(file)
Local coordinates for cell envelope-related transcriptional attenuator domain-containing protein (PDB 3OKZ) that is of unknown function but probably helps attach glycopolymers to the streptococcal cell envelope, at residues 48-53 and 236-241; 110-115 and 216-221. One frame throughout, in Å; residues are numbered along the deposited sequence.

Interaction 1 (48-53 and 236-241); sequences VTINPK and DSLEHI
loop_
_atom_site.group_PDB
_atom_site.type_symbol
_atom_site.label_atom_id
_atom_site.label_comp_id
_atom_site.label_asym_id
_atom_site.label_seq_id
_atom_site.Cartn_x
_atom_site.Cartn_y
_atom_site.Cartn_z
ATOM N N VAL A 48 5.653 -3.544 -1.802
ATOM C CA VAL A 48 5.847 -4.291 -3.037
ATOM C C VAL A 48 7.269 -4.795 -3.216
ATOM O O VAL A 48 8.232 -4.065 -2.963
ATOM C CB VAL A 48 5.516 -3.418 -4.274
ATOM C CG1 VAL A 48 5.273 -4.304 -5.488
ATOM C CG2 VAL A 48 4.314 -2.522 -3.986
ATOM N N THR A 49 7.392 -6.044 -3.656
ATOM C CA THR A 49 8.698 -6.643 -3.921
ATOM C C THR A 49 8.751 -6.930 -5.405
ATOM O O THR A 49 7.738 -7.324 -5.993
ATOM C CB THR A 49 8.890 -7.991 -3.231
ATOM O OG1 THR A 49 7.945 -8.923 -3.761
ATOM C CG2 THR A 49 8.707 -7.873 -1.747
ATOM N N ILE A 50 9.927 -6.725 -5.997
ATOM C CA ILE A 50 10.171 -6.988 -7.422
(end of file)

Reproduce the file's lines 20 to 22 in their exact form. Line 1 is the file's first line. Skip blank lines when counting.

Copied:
ATOM N N THR A 49 7.392 -6.044 -3.656
ATOM C CA THR A 49 8.698 -6.643 -3.921
ATOM C C THR A 49 8.751 -6.930 -5.405